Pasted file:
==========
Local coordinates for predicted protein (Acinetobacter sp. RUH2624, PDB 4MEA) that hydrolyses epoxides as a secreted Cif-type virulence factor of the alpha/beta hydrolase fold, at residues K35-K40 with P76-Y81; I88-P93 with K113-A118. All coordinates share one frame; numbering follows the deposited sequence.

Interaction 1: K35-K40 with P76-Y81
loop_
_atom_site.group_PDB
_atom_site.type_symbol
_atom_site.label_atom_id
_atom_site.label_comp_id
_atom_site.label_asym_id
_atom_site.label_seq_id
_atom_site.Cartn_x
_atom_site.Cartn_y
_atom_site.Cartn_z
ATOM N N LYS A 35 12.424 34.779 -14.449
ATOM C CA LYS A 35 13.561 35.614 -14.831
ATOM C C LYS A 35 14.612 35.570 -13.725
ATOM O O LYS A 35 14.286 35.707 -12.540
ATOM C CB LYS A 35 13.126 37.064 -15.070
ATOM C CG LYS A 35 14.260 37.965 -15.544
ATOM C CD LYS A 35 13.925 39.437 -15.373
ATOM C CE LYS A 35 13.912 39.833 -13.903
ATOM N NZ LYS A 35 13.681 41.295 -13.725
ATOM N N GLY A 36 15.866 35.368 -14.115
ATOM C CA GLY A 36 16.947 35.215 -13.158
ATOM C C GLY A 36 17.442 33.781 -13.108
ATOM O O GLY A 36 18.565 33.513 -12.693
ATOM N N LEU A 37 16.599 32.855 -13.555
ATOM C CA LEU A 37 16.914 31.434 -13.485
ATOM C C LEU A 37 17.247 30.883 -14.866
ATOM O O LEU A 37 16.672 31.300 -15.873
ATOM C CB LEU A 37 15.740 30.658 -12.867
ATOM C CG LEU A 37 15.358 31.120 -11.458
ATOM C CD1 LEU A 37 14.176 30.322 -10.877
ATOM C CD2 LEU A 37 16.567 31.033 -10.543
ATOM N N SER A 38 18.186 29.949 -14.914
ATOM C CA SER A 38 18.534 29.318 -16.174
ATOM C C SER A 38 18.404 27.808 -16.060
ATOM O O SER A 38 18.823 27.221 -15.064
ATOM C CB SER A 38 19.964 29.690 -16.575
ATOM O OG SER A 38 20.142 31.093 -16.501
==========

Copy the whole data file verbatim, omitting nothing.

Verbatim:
Local coordinates for predicted protein (Acinetobacter sp. RUH2624, PDB 4MEA) that hydrolyses epoxides as a secreted Cif-type virulence factor of the alpha/beta hydrolase fold, at residues K35-K40 with P76-Y81; I88-P93 with K113-A118. All coordinates share one frame; numbering follows the deposited sequence.

Interaction 1: K35-K40 with P76-Y81
loop_
_atom_site.group_PDB
_atom_site.type_symbol
_atom_site.label_atom_id
_atom_site.label_comp_id
_atom_site.label_asym_id
_atom_site.label_seq_id
_atom_site.Cartn_x
_atom_site.Cartn_y
_atom_site.Cartn_z
ATOM N N LYS A 35 12.424 34.779 -14.449
ATOM C CA LYS A 35 13.561 35.614 -14.831
ATOM C C LYS A 35 14.612 35.570 -13.725
ATOM O O LYS A 35 14.286 35.707 -12.540
ATOM C CB LYS A 35 13.126 37.064 -15.070
ATOM C CG LYS A 35 14.260 37.965 -15.544
ATOM C CD LYS A 35 13.925 39.437 -15.373
ATOM C CE LYS A 35 13.912 39.833 -13.903
ATOM N NZ LYS A 35 13.681 41.295 -13.725
ATOM N N GLY A 36 15.866 35.368 -14.115
ATOM C CA GLY A 36 16.947 35.215 -13.158
ATOM C C GLY A 36 17.442 33.781 -13.108
ATOM O O GLY A 36 18.565 33.513 -12.693
ATOM N N LEU A 37 16.599 32.855 -13.555
ATOM C CA LEU A 37 16.914 31.434 -13.485
ATOM C C LEU A 37 17.247 30.883 -14.866
ATOM O O LEU A 37 16.672 31.300 -15.873
ATOM C CB LEU A 37 15.740 30.658 -12.867
ATOM C CG LEU A 37 15.358 31.120 -11.458
ATOM C CD1 LEU A 37 14.176 30.322 -10.877
ATOM C CD2 LEU A 37 16.567 31.033 -10.543
ATOM N N SER A 38 18.186 29.949 -14.914
ATOM C CA SER A 38 18.534 29.318 -16.174
ATOM C C SER A 38 18.404 27.808 -16.060
ATOM O O SER A 38 18.823 27.221 -15.064
ATOM C CB SER A 38 19.964 29.690 -16.575
ATOM O OG SER A 38 20.142 31.093 -16.501